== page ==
I like to be a know-it-all (much to everyone’s enjoyment) so I return to my long lost blog to post about food trivia. Are you excited?
Years ago when I was living in St. John’s Newfoundland I had a roommate from Vancouver. She kept calling Sweet Potatoes by the name of Yam. I informed her that she was calling it the wrong thing… I know, I am super fun to be around… I told her that the orange-fleshed vegetable was called the Sweet Potato and the pale yellow-fleshed vegetable was the Yam. I even went to the extent to look them up in our “Vegetable Encyclopedia”. For further proof, search for “sweet potato” on Google Images.
She said that in Western Canada in the grocery stores and restaurants they call them Yams. I didn’t believe her (Sorry!). Sure enough, I move to Vancouver and guess what?! 95% of the stores and restaurants call this orange-fleshed beastie a YAM!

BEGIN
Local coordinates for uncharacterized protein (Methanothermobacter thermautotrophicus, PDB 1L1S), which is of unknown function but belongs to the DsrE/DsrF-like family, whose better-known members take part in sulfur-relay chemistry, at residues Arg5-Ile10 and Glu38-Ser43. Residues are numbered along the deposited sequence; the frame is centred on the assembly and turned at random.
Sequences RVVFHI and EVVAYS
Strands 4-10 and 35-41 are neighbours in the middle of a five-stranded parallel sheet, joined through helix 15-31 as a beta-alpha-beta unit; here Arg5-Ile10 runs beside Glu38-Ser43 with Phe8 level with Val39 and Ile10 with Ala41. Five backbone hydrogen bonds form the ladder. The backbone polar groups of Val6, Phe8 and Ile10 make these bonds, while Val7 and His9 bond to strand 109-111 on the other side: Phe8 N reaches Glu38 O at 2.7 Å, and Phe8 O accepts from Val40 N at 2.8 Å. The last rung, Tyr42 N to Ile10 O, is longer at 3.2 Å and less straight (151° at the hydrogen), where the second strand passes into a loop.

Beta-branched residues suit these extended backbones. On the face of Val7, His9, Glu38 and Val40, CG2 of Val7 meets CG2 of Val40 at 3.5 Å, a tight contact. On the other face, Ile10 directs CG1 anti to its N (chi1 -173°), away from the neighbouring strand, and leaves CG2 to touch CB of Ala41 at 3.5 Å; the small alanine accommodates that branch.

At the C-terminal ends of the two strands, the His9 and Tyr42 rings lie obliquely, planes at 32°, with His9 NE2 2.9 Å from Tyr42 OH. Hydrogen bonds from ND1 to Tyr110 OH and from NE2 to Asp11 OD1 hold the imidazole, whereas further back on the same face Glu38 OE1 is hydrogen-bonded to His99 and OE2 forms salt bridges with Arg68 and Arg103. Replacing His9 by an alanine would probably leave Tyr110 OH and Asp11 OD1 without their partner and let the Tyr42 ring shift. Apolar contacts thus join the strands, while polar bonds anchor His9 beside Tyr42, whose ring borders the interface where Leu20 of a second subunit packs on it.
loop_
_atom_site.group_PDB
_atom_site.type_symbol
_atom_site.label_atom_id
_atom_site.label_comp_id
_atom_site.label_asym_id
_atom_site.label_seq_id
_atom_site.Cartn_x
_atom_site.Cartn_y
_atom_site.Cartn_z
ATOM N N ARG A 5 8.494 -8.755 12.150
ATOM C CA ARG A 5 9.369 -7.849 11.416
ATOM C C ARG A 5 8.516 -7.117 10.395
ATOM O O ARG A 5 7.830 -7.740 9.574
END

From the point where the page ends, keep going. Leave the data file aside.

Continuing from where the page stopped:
Apparently this is common in various parts of North America though the USDA requires them to be labeled as both a Yam and a Sweet Potato but apparently that doesn’t happen here in Canada.
According to my sources (more than just Wikipedia, I swear!), the orange-fleshed tuber is an Ipomoea batatas and the pale-fleshed tuber is in the genus Dioscorea. The Ipomoea batatas is from South America and the Dioscorea is from Africa which is where the word Yam also gets its origin – njam, nyami, or djambi, meaning “to eat”. This is also speculated to be where the confusion comes from. When African people were brought to North America as slaves they called Sweet Potatoes by the African names for Yam… being that there would not have been any true Yams in the country at the time this would have made sense.
Here is an image of a true Yam:
So there you have it – the story behind the Yams & Sweet Potatoes. Call them what you want but just don’t call them late to dinner (bah!).